Even if you’re not a fan of Baroque music, you’d probably recognise at least one of the magnificent choruses from George Frideric Handel’s Messiah. If not the jolly “For Unto Us a Child Is Born”, perhaps the main justification for its popularity at Christmas, then you must know the exuberant “Hallelujah”. But there are fifty-one other choruses and solos that make up the three-hour long oratorio. This beautiful book tells the story of its composition and musical afterlife.
In literature, as in life, revolution often entails blood loss and drama. In these reviews we eavesdrop first on an assassination plot at the beginning of the Russian Revolution, while the second features an unexplained domestic death against the backdrop of the French Revolution.
For Valentine’s Day, I’m reviving a post that appeared in October 2015 on the Reading Writers website, which is now defunct.
We approach the New Year as if we’re trading in the old one for a better model, but it’s not like replacing a car. Or if it is, it’s with the old car rusting in the garage while we’re driving around in the new one, hoping the weather won’t tarnish its shine. Alas, a change of digit won’t cancel out our bad decisions – I’m looking at you Brexit and Trumpeteers – but it can provide the impetus to strive to fail better next time. While I think it’s weird that the traditional time for taking stock and recalibrating our intentions for the future should be now – rather than synchronised with the winter solstice the first day of spring (for those of us in the northern hemisphere) – I am sufficiently obsessional to join in.
Every novel is comprised of different parts that writers, readers and reviewers hope will combine into a satisfying whole. My last two reviews of 2016 – before I reveal my favourites of the year – are of novels for which finding that coherence is a particular challenge, but extremely worthwhile if achieved. Both published this summer, neither seems to have attracted many reviews on Goodreads, but I’m impressed with both (albeit one more than the other) so I hope you’ll at least give my reviews a chance.
As Christmas Eve is the traditional time for ghost stories and the Gothic, so today’s the day to share a couple of my recent reads to have you scared to go to bed.
In my years of blogging by the calendar, I’ve been particularly faithful to World Toilet Day on 19 November with its emphasis on the importance of clean and safe sanitation for global health, equality and well-being. My interest in this topic came from travelling in countries where toilet facilities can’t be taken for granted, and discovered that a blog post on the subject could play a small part in raising awareness of the issue. But for this year, I’d already decided to shift my focus away from toilets, or their lack of, in the Global South onto a toiletry provision nearer home, when I discovered that this would enable me to mark another international commemorative day dear to my heart on the following day.
With three high-profile husbands and two serious relationships with female colleagues, the life of the anthropologist, Margaret Mead, seems to have been as original as her research endeavours. While criticised as both a woman in a man’s world and a populariser of social science, as well as her findings on the sexual freedoms of Samoan society being subject to challenge, she remains – according to my totally unscientific survey of one – the best-known anthropologist of all time. In Euphoria, Lily King brings her vividly to life in this fictionalised account of a woman with a very similar history to Mead’s during a period of fieldwork along New Guinea’s Sepik river in 1933.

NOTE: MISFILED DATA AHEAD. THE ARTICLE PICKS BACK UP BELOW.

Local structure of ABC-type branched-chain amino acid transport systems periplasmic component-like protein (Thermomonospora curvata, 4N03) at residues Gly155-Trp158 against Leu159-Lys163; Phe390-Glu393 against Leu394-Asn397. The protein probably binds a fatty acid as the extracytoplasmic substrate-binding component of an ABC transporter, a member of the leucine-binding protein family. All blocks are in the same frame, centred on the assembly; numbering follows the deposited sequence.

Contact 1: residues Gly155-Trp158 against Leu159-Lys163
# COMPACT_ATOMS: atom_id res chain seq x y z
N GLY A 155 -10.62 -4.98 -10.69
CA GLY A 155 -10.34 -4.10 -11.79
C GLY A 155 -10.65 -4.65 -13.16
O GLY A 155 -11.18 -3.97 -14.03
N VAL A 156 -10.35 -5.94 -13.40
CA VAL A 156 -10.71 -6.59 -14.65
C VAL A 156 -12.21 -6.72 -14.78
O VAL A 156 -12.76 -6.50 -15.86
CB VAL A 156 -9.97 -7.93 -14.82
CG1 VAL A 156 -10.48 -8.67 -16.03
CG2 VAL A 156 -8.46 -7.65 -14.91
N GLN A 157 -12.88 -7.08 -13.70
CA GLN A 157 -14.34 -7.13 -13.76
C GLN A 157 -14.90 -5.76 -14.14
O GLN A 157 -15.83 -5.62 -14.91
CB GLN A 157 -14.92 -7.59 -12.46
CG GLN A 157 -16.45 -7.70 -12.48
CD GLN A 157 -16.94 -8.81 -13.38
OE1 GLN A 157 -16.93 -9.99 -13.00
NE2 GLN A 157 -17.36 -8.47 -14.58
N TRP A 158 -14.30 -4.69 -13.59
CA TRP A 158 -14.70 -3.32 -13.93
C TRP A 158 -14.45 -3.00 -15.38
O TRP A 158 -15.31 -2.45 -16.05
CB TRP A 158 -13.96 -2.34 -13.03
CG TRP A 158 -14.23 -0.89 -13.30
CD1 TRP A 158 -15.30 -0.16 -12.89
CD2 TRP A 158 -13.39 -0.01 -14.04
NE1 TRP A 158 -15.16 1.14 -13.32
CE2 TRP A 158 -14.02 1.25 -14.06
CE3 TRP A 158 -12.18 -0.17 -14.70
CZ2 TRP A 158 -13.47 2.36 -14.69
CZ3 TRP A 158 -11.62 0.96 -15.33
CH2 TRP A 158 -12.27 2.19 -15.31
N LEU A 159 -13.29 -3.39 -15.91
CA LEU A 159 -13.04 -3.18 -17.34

Nell and her husband Fen – malarial, injured and dejected after five months with the dreadful Mumbanyo tribe, she in particular despairing at their neglect and mistreatment of babies – are about to return to Australia when Bankson, another anthropologist based on Mead’s third husband, Gregory Bateson, familiar to me through the double-blind theory, persuades them to reconsider.
As I mentioned on my recent post on Random Musings, I sometimes coordinate my blog posts with one of the international commemorative days dotted through the calendar. But, with a blog about reading and writing, seasoned with psychology, I do wonder about the legitimacy of made-up stories in amongst the true accounts of heroic attempts to tackle the issue of the day. Yet I’m convinced fiction has its place. By providing a safe space in which we can explore attitudes and motivations from which we might shy away in real life, fiction can help make sense of potentially overwhelming aspects of the human condition. So, for my first post for World Suicide Prevention Day, I’m exploring the portrayal of suicide in fiction. But if you’re looking for the facts and figures on suicide, or more direct strategies of prevention, click on the image for more information. While you’ll find a long list of fictional suicides on Wikipedia, I’m limiting myself to novels I’ve reviewed.
finding truth through fiction
Annecdotal is where real life brushes up against the fictional.
Annecdotist is the blogging persona of Anne Goodwin:
slug-slayer, tramper of moors,
author of three fiction books.
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I don't post to a schedule, but average around ten reviews a month (see here for an alphabetical list),
some linked to a weekly flash fiction, plus posts on writing and my journey to publication and beyond.
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Anne Goodwin's books on Goodreads
Sugar and Snails
ratings: 52 (avg rating 4.21)
ratings: 60 (avg rating 3.17)
ratings: 9 (avg rating 4.56)
GUD: Greatest Uncommon Denominator, Issue 4
ratings: 9 (avg rating 4.44)
The Best of Fiction on the Web
ratings: 3 (avg rating 4.67)
Read Shall I show you what it’s like out there? my latest short story hot off the press.
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